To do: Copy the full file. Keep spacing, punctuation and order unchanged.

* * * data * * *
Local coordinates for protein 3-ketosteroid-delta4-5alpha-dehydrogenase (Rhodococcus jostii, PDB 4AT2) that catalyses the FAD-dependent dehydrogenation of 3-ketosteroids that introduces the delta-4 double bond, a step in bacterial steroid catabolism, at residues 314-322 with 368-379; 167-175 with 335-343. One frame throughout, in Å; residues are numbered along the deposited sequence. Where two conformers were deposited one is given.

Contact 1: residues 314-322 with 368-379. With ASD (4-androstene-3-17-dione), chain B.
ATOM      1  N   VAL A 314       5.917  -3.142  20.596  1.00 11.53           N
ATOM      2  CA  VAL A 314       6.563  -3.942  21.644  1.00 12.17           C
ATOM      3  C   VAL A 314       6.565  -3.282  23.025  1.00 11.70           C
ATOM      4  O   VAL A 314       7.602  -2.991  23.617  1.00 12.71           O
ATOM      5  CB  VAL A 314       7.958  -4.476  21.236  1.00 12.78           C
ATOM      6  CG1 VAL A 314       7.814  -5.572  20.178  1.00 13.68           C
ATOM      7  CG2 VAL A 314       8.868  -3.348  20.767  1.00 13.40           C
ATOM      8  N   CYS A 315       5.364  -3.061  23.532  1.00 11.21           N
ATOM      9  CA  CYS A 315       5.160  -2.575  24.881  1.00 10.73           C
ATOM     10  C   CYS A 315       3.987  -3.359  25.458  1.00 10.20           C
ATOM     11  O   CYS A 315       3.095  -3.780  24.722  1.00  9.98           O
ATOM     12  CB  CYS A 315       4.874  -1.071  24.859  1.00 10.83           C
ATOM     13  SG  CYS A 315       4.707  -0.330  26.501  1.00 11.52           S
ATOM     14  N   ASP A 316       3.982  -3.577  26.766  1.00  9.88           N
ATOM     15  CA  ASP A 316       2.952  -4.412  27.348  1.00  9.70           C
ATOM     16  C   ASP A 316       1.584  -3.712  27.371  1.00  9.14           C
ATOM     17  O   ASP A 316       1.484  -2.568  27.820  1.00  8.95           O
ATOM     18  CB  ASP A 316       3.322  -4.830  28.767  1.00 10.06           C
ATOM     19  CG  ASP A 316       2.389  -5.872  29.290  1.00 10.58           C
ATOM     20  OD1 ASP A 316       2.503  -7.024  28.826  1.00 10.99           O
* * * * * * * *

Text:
Local coordinates for protein 3-ketosteroid-delta4-5alpha-dehydrogenase (Rhodococcus jostii, PDB 4AT2) that catalyses the FAD-dependent dehydrogenation of 3-ketosteroids that introduces the delta-4 double bond, a step in bacterial steroid catabolism, at residues 314-322 with 368-379; 167-175 with 335-343. One frame throughout, in Å; residues are numbered along the deposited sequence. Where two conformers were deposited one is given.

Contact 1: residues 314-322 with 368-379. With ASD (4-androstene-3-17-dione), chain B.
ATOM      1  N   VAL A 314       5.917  -3.142  20.596  1.00 11.53           N
ATOM      2  CA  VAL A 314       6.563  -3.942  21.644  1.00 12.17           C
ATOM      3  C   VAL A 314       6.565  -3.282  23.025  1.00 11.70           C
ATOM      4  O   VAL A 314       7.602  -2.991  23.617  1.00 12.71           O
ATOM      5  CB  VAL A 314       7.958  -4.476  21.236  1.00 12.78           C
ATOM      6  CG1 VAL A 314       7.814  -5.572  20.178  1.00 13.68           C
ATOM      7  CG2 VAL A 314       8.868  -3.348  20.767  1.00 13.40           C
ATOM      8  N   CYS A 315       5.364  -3.061  23.532  1.00 11.21           N
ATOM      9  CA  CYS A 315       5.160  -2.575  24.881  1.00 10.73           C
ATOM     10  C   CYS A 315       3.987  -3.359  25.458  1.00 10.20           C
ATOM     11  O   CYS A 315       3.095  -3.780  24.722  1.00  9.98           O
ATOM     12  CB  CYS A 315       4.874  -1.071  24.859  1.00 10.83           C
ATOM     13  SG  CYS A 315       4.707  -0.330  26.501  1.00 11.52           S
ATOM     14  N   ASP A 316       3.982  -3.577  26.766  1.00  9.88           N
ATOM     15  CA  ASP A 316       2.952  -4.412  27.348  1.00  9.70           C
ATOM     16  C   ASP A 316       1.584  -3.712  27.371  1.00  9.14           C
ATOM     17  O   ASP A 316       1.484  -2.568  27.820  1.00  8.95           O
ATOM     18  CB  ASP A 316       3.322  -4.830  28.767  1.00 10.06           C
ATOM     19  CG  ASP A 316       2.389  -5.872  29.290  1.00 10.58           C
ATOM     20  OD1 ASP A 316       2.503  -7.024  28.826  1.00 10.99           O